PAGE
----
The Dangers of Competitive Eating Events

Dangers of competitive eating contests

Over July 4th weekend I sat down to enjoy the Nathan’s hotdog eating contest on ESPN – a long standing tradition. I decided to discuss the risks of competitive eating events after watching Joey Chestnut win for the 4th time by consuming 54 hotdogs and buns in 10 minutes and hearing about the arrest of Takeru Kobayashi of Japan, a former champion and competitive eater, for storming the stage at the event. Kobayashi had refused to sign a contract with Major League Eating which kept him out of the contest. I know, who knew?

Competitive eating has become a wildly popular “sporting” event over the last decade or so. The popularity of food shows and challenges has moved this along I am sure. With its growing popularity and ability to draw large crowds it is a recipe for success for event planners, producers and venues but how safe is it as an event planner to produce and what is the potential impact on participants? After some review, I was able to determine that the risks associated with these events can be high. Competitors over the years have suffered strokes, choked and even died from competitive eating contests – those are some of the more immediate affects. Some long-term affects might include morbid obesity, profound gastroparesis (delayed emptying of the stomach) and intractable nausea and vomiting. I am not sure the fame and prize money warrants that kind of self-destruction. It is a relatively new sport so the verdict is still out on any additional long-term conditions.

competitive-eating-can-be-a-dangerous-event_event-safety-servicesInterestingly enough, most competitive eaters train religiously to ensure that they avoid the potential negative impact – a select group. It is important to take the competitive eating world seriously. Competitive eating competitions are popping-up everywhere. Eating competitions draw enormous crowds and can generate a buzz for your next event; however, they can be a recipe for disaster if certain considerations are not followed. Safety must be a priority and the participants must be fully warned of the risks (this would be a good time to consult with an attorney to develop an airtight contract addressing those risks). It would also be a good idea to consult with the Major League Eating Association to seek sanctioning for the event (this could help with liability concerns). Some additional basic rules you should follow developed by the International Federation of Competitive Eating is to limit competitors to 18 years or older, provide a controlled environment and have emergency medical technicians present. Additionally, if you spot Kobayashi at your next event you might want to call in some security reinforcements in order to prevent any disruptions. All-in-all, these events can be a great draw and provide a good time for many but make sure that as with any event you are planning or hosting to do your homework and mitigate any potential risks.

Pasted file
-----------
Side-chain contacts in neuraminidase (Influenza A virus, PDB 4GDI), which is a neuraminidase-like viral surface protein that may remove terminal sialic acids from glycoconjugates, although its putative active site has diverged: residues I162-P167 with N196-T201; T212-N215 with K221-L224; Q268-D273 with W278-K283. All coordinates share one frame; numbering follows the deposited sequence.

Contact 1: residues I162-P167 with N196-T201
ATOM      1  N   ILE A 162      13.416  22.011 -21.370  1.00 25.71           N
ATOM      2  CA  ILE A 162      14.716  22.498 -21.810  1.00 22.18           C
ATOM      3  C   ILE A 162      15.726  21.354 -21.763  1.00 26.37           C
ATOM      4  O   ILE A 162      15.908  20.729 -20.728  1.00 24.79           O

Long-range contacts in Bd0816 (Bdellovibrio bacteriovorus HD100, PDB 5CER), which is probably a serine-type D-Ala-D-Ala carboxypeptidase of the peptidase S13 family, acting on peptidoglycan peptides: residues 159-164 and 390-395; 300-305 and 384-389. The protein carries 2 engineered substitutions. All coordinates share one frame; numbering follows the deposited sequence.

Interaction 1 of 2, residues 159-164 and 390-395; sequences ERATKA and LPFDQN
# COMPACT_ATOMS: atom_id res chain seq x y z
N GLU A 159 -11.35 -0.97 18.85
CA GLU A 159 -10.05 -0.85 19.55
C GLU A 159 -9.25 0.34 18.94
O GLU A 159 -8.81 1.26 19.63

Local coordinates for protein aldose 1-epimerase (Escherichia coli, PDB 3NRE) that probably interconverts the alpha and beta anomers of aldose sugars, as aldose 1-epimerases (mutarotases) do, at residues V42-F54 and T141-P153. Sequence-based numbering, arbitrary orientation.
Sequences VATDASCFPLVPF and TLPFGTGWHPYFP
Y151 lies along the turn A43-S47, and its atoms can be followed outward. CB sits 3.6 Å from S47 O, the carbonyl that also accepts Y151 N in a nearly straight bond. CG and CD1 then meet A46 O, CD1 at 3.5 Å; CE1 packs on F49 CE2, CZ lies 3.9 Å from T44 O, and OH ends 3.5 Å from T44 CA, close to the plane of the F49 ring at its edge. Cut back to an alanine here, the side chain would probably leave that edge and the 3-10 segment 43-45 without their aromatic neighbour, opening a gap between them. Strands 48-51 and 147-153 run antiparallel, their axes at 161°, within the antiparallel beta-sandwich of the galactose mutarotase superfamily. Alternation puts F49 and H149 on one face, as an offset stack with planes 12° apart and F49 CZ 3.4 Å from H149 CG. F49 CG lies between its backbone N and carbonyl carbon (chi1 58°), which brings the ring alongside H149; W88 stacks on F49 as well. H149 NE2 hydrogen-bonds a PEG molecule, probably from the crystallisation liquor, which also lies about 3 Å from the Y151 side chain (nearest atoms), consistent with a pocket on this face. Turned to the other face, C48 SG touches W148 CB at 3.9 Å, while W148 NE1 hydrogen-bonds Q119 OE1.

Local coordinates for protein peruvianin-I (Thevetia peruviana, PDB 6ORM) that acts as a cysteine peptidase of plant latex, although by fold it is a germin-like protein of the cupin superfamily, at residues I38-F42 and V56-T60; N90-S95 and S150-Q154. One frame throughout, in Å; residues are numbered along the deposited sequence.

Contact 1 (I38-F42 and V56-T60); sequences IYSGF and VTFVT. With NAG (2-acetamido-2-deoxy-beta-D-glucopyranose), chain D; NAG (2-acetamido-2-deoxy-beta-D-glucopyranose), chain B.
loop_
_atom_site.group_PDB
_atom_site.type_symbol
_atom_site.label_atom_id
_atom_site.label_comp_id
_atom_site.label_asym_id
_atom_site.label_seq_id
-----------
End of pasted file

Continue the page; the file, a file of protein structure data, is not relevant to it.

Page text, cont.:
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Brian D. Avery has over twenty five years of experience in the events, tourism and attractions industry. His background is comprised of three areas of expertise: risk and safety management, event design and execution, and education. Brian routinely is asked to speak on the topic of event and attraction safety and provide expert testimony.
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